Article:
7. Use water within five days, otherwise it breeds mosquitoes and other vermin. 
  8. Clean and expose containers under the sun for an hour or two to disinfect. 
  9. Invert and be ready for the next rain to come. Store only clean rainwater.      
  10. Final storage is ideally a garden pond. It is multipurpose: fish culture, water for cleaning, watering and for use in case of fire. 

  11. A garden pond adds aesthetic beauty to the place, adds coolness and tranquility, cum a gentle sound of a fountain and running stream.Garden Pond at home in Lagro, QC. Take Nature Home mural painting by the author.
Catfish and pako fish raised in a garden pond.

Wednesday, December 24, 2014

The Mysterious World of the Pagoda Bagworm Cryptothelea heckmeyeri Hubn.

Dr Abe V Rotor


Pagoda bagworm, Crypothelea hekmeyeri Heyl., in pseudo colony 
on duhat leaf; below, enlarged side view of the pagoda-shaped insect. 

Sheepishly she peeps from under a pagoda she built;
Like the turtle she hides, creeps ‘til finally ceases to eat.
A Venus de Milo she emerges, sans wings she must wait,
Love scent in the air she urges a winged groom her mate.

She lays her eggs in the tent, broods them ‘til they hatch,
With heart’s content; leaves and dies after the dispatch.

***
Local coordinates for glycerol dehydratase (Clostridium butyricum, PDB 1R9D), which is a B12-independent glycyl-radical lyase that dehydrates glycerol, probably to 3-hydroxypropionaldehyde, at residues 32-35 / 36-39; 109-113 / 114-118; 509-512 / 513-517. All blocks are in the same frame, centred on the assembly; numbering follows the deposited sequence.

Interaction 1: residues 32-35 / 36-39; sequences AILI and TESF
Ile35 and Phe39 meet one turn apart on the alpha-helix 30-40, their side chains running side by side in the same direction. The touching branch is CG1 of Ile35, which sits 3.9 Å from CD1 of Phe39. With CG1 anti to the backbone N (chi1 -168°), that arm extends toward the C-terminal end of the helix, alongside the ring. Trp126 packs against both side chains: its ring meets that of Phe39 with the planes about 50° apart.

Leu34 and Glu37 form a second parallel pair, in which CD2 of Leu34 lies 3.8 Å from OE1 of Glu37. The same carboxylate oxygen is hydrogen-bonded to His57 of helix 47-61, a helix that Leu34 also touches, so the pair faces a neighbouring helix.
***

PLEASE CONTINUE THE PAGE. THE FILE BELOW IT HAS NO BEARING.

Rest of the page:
To the Great Maker, life’s full of sacrifice and obligation;
Mother keeps young and home, the species’ bastion.

- AV Rotor, Bagworm
Light in the Woods, 1995

My pastime reading under a spreading duhat tree standing at the backyard of our old house was disturbed one summer. This favorite shady spot almost disappeared as the tree my father planted before I was born completely shed its leaves. Our yard turned into a litter of leaves. Our tree appeared lifeless.

Summer is when this tree is a deep green canopy, loaded with flowers and luscious, sweet fruits, and laughing children, their tongues and hands bearing the stain of its black berries.

The culprit cannot be the drought spurred by El Nino, I thought. Duhat is highly tolerant to prolonged dry spell, because its tap roots can reach deep seated ground water.

Even before I discovered the culprit - a shy insect protected by a pagoda-like bag - my children had already set up a field laboratory in their a tent, complete with basic research tools, and books of Karganilla, Doyle and Attenborough. For days our backyard became a workshop with the touch of Scotland Yard, Mt Makiling and Jules Verne.

My children called the insect living pagoda because of the semblance of its house with the Chinese temple, and because of its turtle-like habit of retreating into its bag. Leo, our youngest fondly called it Ipi, contracted from “insect na parang pagong at pagodang intsik”.

Ipi belongs to the least known family of insects, Psychidae, which in French means mysterious. Yet its relatives, the moth and the butterfly, are perhaps the most popular and expressive members of the insect world.

Curious about the unique bag and how it was built by such a lowly insect, Matt and Chris Ann worked as research partners. They entered their data in a field notebook as follows:

1. Base diameter - 2 cm